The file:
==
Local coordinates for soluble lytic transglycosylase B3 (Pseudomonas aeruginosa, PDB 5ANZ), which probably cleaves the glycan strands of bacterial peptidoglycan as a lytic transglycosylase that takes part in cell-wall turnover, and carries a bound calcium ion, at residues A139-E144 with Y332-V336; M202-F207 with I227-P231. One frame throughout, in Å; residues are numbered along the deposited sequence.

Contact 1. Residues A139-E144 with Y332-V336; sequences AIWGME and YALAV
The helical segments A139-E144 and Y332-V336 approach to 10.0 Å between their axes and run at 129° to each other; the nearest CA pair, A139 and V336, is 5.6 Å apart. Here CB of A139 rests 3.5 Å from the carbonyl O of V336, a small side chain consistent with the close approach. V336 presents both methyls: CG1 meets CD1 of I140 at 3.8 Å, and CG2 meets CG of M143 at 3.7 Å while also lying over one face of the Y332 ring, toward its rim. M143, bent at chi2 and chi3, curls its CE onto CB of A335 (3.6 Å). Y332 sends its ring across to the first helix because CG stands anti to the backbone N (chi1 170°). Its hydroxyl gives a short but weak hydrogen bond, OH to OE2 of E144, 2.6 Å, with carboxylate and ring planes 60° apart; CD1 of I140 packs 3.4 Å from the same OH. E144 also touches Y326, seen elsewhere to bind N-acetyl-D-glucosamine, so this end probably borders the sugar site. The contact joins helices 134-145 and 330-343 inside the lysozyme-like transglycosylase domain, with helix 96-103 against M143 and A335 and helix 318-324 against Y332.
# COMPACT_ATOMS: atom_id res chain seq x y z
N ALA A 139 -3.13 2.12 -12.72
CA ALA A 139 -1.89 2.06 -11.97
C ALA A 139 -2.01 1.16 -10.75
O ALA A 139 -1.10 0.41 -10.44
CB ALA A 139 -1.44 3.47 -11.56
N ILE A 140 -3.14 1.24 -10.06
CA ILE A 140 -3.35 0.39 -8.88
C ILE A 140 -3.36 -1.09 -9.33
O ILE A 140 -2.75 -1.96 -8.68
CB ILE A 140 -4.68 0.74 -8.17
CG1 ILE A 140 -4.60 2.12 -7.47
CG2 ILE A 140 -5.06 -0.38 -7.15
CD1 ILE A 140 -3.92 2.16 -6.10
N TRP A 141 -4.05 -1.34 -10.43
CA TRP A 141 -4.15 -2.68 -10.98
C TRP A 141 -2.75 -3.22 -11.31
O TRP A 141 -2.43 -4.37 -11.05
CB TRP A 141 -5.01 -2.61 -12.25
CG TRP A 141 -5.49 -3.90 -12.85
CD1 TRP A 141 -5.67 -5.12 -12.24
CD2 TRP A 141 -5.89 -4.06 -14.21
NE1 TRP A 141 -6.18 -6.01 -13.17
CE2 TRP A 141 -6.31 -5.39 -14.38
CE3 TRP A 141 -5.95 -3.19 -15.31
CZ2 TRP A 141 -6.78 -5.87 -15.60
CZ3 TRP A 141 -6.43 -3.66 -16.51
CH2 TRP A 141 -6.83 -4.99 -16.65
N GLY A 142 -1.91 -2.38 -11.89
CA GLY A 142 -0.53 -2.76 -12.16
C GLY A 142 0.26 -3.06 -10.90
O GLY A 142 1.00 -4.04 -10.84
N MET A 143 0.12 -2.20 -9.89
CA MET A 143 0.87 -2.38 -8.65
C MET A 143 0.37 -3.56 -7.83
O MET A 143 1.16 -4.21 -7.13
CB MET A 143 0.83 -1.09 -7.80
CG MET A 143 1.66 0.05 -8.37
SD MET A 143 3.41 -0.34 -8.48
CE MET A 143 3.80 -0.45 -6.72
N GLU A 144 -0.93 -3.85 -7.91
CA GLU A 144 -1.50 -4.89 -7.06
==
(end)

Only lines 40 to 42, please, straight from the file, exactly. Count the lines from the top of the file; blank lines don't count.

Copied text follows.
CB MET A 143 0.83 -1.09 -7.80
CG MET A 143 1.66 0.05 -8.37
SD MET A 143 3.41 -0.34 -8.48